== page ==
Quartz vs Diamond – The Similarities and Differences (With Photos)

By Dr. Keith Jackson - Geology PhD

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Quartz vs Diamond – The Similarities and Differences (With Photos)

By Dr. Keith Jackson - Geology PhD


You might be thinking, “Aren’t diamonds and quartz pretty different?” In many ways, you’d be right! But they also share some surprising common ground. In this article we’ll delve into the specifics of the comparison between quartz vs diamond.

But why should we care about quartz and diamond, you ask? Well, aside from their obvious beauty, these two minerals have shaped human history in more ways than one.

From the tools of ancient civilizations to modern-day technology and fashion, the impact of these gemstones is far-reaching. Whether it’s a crystal clear quartz or a dazzling diamond, these stones speak to the curious heart, beckoning us to learn more about our wondrous planet.

So, strap on your explorer’s hat and lace up those adventure boots as we embark on a journey exploring the enchanting realms of quartz and diamond.

Quartz vs Diamond – The Major Differences

As we go through the major differences of diamond vs quartz, you’ll realize how such two different gems can be equally stunning and interesting in their own rights. Below are the characteristics where quartz and diamond are most different in:

Color and Appearance – Quartz looks foggy and cloudy

A crystal cluster of pink quartz
Pink quartz photo provided by Your Crystal Bestie

Quartz and diamond are two of our most eye-catching natural treasures, yet they can look quite different from each other.

First, quartz can come in a rainbow of colors! Ever seen a purple gemstone? That might be an amethyst, which is a type of quartz. If you’ve spotted a pink crystal, that’s likely rose quartz.

But quartz doesn’t stop there; it can also be colorless, like clear glass, and sometimes even has cool patterns or clouds inside it. When you hold a piece of quartz up to the light, it often looks a bit cloudy or foggy.

As for diamonds, most people think of it as being clear and sparkly, and they’re not wrong! A classic diamond looks like a drop of pure, shimmering water. It’s incredibly shiny and reflects light like tiny mirrors.

But diamonds can also surprise you with colors like yellow, blue, and even black! These colors happen because of tiny bits of other stuff, called impurities, inside it.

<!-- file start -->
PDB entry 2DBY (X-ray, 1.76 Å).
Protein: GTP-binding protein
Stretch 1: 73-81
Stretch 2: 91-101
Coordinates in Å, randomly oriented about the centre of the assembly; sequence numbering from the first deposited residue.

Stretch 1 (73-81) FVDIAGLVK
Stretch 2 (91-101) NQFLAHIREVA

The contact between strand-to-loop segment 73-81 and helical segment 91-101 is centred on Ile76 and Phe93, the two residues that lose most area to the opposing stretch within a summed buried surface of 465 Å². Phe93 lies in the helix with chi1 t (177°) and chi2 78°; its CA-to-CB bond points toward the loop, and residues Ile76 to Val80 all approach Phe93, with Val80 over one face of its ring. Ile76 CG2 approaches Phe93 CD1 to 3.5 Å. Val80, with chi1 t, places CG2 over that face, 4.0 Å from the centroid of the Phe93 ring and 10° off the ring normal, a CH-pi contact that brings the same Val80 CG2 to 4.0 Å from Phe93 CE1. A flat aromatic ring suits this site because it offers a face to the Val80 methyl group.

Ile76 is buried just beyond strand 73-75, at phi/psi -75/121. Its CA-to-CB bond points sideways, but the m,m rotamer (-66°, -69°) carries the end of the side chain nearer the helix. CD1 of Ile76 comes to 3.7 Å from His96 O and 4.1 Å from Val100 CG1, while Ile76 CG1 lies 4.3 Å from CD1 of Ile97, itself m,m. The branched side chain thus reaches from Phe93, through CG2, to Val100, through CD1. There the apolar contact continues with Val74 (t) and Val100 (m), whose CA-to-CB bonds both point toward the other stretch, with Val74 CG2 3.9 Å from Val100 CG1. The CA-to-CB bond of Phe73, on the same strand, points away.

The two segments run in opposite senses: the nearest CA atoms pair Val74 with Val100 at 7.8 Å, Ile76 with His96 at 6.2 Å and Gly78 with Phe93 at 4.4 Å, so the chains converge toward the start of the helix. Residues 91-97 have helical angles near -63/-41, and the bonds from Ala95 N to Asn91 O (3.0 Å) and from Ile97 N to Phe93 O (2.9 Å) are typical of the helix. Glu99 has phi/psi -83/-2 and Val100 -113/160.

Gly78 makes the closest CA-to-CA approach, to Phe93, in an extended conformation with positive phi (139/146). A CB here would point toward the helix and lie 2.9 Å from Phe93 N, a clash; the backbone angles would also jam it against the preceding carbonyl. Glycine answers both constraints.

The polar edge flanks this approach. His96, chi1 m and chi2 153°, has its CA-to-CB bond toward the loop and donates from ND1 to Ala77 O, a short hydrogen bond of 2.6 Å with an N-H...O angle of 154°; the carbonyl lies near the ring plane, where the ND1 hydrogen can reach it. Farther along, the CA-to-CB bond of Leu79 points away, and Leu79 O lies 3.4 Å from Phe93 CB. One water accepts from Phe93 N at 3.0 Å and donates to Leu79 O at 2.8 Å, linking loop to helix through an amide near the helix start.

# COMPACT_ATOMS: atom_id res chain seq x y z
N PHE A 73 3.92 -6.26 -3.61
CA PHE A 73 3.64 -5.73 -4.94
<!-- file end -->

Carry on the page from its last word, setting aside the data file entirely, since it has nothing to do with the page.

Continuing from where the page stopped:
Luster – Diamond has an adamantine luster

A ring showcasing a lustrous marquise-cut diamond
Diamond ring photo provided by Jacob & Co.

Luster is all about how a mineral reflects light, and just like our personalities, each mineral has its own unique shine.

Picture a windowpane on a sunny day. That shiny, glassy look it has? That’s similar to the luster of quartz. We call it a vitreous luster, which means “like glass.” When light hits its surface, it reflects in a way that makes it look smooth and glassy.

As for diamonds, well, these guys are in a league of their own! Diamonds have what we call an adamantine luster, which means it’s super, super shiny— even shinier than glass.

When light hits it, it doesn’t just reflect off the surface; it bounces around inside, breaks into a rainbow of colors, and shoots back out with a brilliant sparkle. That’s why diamonds can look like they’re twinkling, especially when they’re moved around.

To sum it up, quartz has a beautiful glass-like shine, while diamonds dazzle with their intense and brilliant sparkle.

Crystal Structure – Quartz has a hexagonal crystal system

Natural smoky quartz cluster
Smoky quartz photo provided by and available for purchase at WHcrystal

Every crystal, whether it’s a tiny grain of salt or a giant diamond, is made up of atoms arranged in a specific pattern. This pattern is what we call their “crystal structure.”

Starting with quartz: imagine a toy building set, like LEGOs. Each piece connects in a certain way, right? The atoms in quartz connect to form a pattern that looks like a hexagon.

This hexagonal shape can sometimes be seen in larger quartz crystals, especially when they’re long and pointy. If you ever find a quartz crystal in nature and it has six sides, you’re seeing a hint of its hexagonal crystal structure!

In comparison, diamonds are all about the cube. Their atoms connect in a pattern that forms cubes, and this is known as a cubic crystal structure. Sometimes, if you’re really lucky, you might find a rough diamond that still has its cube-like shape.